It is funny how little regard some big hunters place on small game in Alaska, I imagine it has to do with having something to measure. The truth is, small-game hunting, be it rabbits, upland birds or waterfowl, is an efficient way to procure healthy protein. One doesn’t need to take a vacation or spend a fortune to do it. It is a great way to get to know the country, stay active, enjoy the outdoors and eat like a king.
The pursuit of small game affords the opportunity to disconnect from the compartmentalized, stratified and micro-managed big-game regulations, where the odds of success are rarely in your favor. Small-game hunting is available everywhere. The seasons and bag limits are listed on one page of the regulation book and they don’t require a law degree to interpret.
The vast amount of land available as small-game habitat (much of it public) allows long seasons, generous bag limits and the opportunity to find your own country. An abundance of land will enable you to determine the health of the game pursued, conduct yourself in the best interest of “your” slice of country and have a regular source of healthy protein. What we have in Alaska cannot be bought, but it seems we are richer than those who celebrate the “Glorious Twelfth.”
Meanwhile, this year’s season will be a new experience for Winchester and me.
His physicality in the mountains, so much a part of our lives, is on the wane. The days when he would course 35 miles of mountain slopes and thousands of feet in elevation are gone. He brought us the best hunting days of our lives, watching him do the things he could do mesmerized us as he painted a picture on the slopes that are fading into memories etched in our minds.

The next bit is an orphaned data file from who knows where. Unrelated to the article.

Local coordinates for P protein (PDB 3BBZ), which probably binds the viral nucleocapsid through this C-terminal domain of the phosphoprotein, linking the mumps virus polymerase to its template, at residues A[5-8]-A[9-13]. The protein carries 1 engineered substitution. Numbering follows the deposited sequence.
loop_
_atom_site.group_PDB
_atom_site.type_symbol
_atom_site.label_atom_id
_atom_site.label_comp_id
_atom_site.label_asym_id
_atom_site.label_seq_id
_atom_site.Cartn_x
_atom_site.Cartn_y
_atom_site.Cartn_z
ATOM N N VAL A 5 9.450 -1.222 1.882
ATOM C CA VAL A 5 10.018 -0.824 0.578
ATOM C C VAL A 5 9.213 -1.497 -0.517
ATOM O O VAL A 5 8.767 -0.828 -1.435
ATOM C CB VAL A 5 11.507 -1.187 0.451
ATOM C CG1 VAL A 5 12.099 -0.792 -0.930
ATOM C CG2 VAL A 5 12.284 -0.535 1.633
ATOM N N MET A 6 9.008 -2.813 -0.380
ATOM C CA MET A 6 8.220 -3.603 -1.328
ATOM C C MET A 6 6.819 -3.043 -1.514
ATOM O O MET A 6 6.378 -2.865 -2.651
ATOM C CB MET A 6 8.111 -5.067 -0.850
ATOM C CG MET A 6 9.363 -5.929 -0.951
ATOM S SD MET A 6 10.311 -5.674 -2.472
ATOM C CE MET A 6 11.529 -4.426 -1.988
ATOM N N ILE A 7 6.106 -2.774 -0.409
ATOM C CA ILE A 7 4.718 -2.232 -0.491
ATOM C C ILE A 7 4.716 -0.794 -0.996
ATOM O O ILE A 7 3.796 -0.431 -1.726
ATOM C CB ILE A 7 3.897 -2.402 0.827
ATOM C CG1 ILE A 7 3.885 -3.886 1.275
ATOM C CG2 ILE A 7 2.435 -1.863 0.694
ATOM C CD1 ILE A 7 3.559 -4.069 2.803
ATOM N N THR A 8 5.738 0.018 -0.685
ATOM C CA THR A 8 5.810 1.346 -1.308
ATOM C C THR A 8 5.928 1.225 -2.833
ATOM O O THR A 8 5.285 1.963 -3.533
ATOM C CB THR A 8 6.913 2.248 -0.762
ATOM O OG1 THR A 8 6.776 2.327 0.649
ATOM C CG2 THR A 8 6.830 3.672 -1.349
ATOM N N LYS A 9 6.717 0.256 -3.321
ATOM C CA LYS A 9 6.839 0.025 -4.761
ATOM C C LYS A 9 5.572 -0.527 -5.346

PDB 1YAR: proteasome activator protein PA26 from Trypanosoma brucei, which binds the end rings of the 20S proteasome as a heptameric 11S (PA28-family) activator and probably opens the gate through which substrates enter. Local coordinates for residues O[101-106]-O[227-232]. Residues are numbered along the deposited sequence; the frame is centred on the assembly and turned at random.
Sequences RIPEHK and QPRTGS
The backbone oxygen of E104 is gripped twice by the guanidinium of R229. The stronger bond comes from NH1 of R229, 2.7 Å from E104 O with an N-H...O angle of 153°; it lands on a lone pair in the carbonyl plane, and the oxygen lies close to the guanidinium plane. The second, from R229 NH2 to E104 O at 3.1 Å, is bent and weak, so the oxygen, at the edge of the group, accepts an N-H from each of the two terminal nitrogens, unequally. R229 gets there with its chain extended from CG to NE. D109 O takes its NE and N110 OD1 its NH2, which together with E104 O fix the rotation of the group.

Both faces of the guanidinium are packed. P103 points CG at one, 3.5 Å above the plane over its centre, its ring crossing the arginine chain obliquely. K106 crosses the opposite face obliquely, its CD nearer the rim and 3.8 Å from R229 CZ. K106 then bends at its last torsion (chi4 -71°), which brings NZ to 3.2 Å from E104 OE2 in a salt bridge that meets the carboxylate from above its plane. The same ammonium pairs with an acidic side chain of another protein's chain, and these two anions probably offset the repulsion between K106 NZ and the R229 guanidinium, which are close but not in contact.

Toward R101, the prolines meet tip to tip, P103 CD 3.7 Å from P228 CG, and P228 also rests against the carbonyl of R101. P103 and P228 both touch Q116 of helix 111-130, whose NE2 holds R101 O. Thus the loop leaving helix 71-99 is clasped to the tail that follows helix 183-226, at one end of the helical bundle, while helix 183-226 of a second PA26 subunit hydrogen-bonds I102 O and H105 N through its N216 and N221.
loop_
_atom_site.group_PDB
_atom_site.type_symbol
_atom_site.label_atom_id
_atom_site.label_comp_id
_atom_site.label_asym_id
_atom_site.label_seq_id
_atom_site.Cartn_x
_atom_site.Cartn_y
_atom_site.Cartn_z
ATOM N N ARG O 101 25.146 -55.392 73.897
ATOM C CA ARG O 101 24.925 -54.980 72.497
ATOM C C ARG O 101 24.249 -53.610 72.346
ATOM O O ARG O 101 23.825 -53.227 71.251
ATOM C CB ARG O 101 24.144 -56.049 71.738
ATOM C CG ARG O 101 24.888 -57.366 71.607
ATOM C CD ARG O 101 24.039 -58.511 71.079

Almost as if our destinies were entwined, I also find myself in some trouble in that regard. A lifetime of back trouble and my refusal to let common sense get in the way of living life has come to collect.
I started having trouble with a pinched nerve causing issues with my right leg. I was still able to do everything, but not without a fair amount of discomfort. Then a fall, backward onto a large chunk of granite, cracked a rib and exacerbated the nerve issues. Climbs into the high country are now excruciating.
In an odd way, I am grateful. Winchester and I are soulmates, and with his physical challenges, his aches and pains, it hasn’t felt right. Knowing he is still living his dream and hunting while hurt churned my stomach. The question — should I hold him back and deny his destiny? — has haunted me.
Now we are back on equal footing, and I have my answer. There is no holding back, we will do the best we can, and we’ll be grateful for each moment.
Winchester, Christine and I will be back on the mountain slopes to celebrate Winchester’s 10th season. We may not be able to go over every distant ridge, but the mountain flowers, the ripe berries, the gin-clear streams and the snow pack in hidden valleys will still be there. Winchester will find his beloved white-tails, and we may take some, or we may not. However it goes, we’ll be richer for it, and by any definition, it’ll be glorious. I hope yours is too.
Steve Meyer is a longtime Alaskan and an avid shooter. He lives in Kenai.